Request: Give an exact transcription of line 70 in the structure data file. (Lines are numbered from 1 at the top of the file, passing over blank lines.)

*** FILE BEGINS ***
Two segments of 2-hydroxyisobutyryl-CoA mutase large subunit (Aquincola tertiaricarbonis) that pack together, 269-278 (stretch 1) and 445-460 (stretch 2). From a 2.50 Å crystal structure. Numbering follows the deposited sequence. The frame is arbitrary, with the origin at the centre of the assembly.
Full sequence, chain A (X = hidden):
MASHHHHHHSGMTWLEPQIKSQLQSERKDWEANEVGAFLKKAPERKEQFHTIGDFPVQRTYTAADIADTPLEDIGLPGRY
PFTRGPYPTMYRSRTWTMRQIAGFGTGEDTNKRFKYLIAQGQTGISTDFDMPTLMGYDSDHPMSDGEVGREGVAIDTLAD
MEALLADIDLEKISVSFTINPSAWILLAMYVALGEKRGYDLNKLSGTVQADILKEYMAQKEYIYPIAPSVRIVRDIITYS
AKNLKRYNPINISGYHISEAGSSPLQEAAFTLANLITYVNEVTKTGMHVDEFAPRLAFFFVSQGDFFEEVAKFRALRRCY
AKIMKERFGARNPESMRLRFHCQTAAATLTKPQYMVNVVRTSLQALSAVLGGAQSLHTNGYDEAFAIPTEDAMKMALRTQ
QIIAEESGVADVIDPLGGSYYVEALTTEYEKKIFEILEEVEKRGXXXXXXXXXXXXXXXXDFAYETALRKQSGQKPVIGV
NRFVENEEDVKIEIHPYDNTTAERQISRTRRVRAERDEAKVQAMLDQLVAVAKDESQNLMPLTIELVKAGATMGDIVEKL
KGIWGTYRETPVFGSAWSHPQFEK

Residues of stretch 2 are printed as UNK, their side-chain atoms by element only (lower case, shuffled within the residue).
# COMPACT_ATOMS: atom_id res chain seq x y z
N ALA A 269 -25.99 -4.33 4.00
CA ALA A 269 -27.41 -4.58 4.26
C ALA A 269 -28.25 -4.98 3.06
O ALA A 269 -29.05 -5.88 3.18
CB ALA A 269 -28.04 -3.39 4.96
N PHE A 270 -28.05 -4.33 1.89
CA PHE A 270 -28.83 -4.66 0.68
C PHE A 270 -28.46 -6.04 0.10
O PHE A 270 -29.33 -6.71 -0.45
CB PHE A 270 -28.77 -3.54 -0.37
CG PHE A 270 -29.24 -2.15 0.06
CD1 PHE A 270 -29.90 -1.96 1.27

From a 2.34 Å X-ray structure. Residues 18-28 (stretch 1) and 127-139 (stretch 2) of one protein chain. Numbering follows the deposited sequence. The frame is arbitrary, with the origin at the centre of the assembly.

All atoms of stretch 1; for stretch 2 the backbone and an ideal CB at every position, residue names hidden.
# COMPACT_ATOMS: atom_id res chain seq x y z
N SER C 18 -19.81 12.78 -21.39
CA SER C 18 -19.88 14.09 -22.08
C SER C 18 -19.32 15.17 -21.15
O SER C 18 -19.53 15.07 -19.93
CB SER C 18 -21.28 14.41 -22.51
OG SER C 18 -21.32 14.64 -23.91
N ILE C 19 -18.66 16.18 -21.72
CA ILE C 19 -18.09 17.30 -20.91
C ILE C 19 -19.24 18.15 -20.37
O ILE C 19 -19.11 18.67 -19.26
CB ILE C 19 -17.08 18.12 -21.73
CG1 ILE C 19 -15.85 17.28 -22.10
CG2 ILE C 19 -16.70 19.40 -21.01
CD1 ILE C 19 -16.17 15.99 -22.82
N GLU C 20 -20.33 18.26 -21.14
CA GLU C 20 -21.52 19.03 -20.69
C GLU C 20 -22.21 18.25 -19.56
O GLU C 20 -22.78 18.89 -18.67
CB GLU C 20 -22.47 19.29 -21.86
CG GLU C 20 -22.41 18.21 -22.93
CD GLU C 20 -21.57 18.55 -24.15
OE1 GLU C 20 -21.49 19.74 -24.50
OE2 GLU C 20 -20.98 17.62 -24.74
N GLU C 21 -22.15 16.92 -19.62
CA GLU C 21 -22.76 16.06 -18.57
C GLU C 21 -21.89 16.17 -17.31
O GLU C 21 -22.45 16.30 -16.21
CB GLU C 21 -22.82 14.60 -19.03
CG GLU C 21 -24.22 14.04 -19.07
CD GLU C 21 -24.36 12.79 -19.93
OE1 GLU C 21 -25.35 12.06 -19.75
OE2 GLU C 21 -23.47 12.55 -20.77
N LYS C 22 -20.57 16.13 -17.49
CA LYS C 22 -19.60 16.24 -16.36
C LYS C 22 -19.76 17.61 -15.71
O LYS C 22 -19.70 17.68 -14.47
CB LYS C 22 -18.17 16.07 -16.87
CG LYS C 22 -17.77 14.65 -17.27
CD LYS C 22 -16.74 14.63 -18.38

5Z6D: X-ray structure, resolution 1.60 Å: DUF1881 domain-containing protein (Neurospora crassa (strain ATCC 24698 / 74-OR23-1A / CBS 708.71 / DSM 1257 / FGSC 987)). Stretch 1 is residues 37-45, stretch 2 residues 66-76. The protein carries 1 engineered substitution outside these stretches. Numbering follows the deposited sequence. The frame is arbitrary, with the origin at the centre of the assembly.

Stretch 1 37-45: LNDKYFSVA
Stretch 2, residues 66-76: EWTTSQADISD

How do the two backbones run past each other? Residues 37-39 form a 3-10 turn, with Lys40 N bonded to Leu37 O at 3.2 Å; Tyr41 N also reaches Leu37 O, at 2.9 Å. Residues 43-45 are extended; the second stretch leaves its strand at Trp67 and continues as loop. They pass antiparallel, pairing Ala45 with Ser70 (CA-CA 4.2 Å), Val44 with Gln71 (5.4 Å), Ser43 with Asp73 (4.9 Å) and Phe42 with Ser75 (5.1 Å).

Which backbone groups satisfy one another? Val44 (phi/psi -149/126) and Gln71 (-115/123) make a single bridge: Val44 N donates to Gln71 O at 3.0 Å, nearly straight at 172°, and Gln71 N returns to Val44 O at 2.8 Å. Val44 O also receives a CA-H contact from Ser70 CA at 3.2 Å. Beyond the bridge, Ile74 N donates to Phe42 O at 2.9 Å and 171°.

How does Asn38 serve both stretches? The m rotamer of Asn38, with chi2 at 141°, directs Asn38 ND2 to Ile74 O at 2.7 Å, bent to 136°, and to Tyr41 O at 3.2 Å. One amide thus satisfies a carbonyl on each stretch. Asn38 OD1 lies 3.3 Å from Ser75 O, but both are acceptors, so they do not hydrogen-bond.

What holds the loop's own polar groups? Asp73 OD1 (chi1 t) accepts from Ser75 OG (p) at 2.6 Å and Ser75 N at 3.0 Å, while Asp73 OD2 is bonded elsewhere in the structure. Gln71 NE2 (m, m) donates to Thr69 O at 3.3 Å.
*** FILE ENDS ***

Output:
How do the two backbones run past each other? Residues 37-39 form a 3-10 turn, with Lys40 N bonded to Leu37 O at 3.2 Å; Tyr41 N also reaches Leu37 O, at 2.9 Å. Residues 43-45 are extended; the second stretch leaves its strand at Trp67 and continues as loop. They pass antiparallel, pairing Ala45 with Ser70 (CA-CA 4.2 Å), Val44 with Gln71 (5.4 Å), Ser43 with Asp73 (4.9 Å) and Phe42 with Ser75 (5.1 Å).